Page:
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Discussion in 'Moto Bellissima: All Other Dualsports' started by young skywalker, Jan 8, 2006.
Nice to see the wave of enthusiasm from owners spreading! I'm finally off for a day out on mine on Sunday, apparently there will be a break between torrential downpours!
Just to add to the "what a great bike" theme, mine has always (except a 4 month break) lived outdoors, sometimes with a cover, usually not. It is ridden in all weather and gets rinsed down too seldom and washed even less. It starts first prod every time (hope fate isn't tempted to bite at that!) and looks good after a wipe down. the only real care issues are rusty spokes (damn English salt and Italian chrome!) and the odd spot of rust beginning to appear on some sub-frame joints. But they are small and (when the damn rain stops for a minute, have I mentioned the rain?) I'll dab some rust inhibitor on there and the problem will go away. I have got some worryingly big holes in the alloy rims - I suspect the tyre sealant may have corroded them, but (thanks to a rare leaky new tyre fitment) they were noticed in time to take some preventative action.
I still make all sorts of involuntary pleasure noises as I ease on the throttle out of a corner, even when taking it easy on wet roads (you may not have heard, the UK has been having a wet summer...)
So all you new owners out there - well done, you made the right choice, you can be justifyable proud of your decision, give yourselves a pat on the back or maybe a high five
There's a wire under the left fairing that has a special connector for the TomTom GPS. It's a "switched" circuit, so your Zumo will reboot every time the switch is shut off.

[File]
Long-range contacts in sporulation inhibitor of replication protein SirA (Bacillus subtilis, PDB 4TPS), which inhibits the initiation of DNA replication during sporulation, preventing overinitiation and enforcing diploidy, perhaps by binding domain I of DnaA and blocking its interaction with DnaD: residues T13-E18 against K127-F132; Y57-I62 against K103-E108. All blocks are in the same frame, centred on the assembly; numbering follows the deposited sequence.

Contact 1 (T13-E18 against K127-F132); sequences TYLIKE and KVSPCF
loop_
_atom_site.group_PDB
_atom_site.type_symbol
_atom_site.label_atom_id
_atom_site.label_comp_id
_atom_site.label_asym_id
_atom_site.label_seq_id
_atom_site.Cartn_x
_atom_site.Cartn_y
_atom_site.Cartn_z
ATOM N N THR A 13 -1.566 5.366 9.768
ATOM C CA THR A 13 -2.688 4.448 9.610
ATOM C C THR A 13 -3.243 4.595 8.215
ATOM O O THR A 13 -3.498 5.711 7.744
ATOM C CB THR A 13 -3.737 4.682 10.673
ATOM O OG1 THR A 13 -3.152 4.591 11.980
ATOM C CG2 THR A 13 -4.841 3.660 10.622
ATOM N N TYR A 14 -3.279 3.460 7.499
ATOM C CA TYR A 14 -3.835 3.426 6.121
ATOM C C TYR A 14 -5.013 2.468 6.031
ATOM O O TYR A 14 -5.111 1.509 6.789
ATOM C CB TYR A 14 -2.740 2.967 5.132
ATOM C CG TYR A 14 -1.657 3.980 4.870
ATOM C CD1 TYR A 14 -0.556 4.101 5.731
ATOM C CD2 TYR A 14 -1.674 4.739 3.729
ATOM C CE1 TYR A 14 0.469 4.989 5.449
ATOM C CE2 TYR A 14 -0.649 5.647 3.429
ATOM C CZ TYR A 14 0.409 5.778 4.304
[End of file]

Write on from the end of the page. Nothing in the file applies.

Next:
Perfect! Thanks Chuck, that's what I was looking for.
I'll remove the TomTom connector and hard wire in my Garmin through a fuse and be done. The Zumo is "smart" in that it won't immediately turn off when the power is cut. Since it has an internal battery, when external power is lost, it pops up a little notice that external power is gone and asks if you would like to continue on its battery. You can select yes or no, or just walk away and it will automatically power down in 30 seconds.
Is there a picture somewhere of where this magic wire is, or is it simple to find?
I don't know how to do those picture things but it's easy to find. Just remove that left fairing panel and it's right there with a wire tie around it. Have fun.
Does anyone know if the brake fluid on a late model Guzzi, like a 2011/12 Stelvio (with ABS) be changed in the normal way? The workshop manual mentions purging the ABS with it connected to the Navigator. But can you do it without the Navigator?. Any links to a forum thread would be greatly appreciated.
Similarly, is it straightfoward to replace the clutch fluid as well?
The clutch should be straightforward, but I don't know about the brakes with ABS.
From memory, without the Navigator you can change normally but you will not be able to change it all, there will be residues in the ABS unit. The Navigator has a function to activate the ABS pump to purge it of old fluid.
I believe anyway.
The clutch is easy - there's a spur pipe running under the seat with a nipple to make bleeding it simple.
That's a nice feature Guzzi provided on my 1200 Sport too (so Norge and Breva would have had it as well).
What are the 2012 Stelvio's going for as in out the door pricing?
US dollars, btw
MSRP + fees. Piaggio is getting smarter and not saturating the US market with the '12s, so they are holding their price (unlike the Yamaha S10's which are selling at $3500 under MSRP right now :eek1 ....sounds like Guzzi 1-2 years ago here).
Thanks again Chuck. Sounds easy enough even a Sock Monkey can find it!
Have a great weekend. Just a few more sleeps until my NTX comes home.....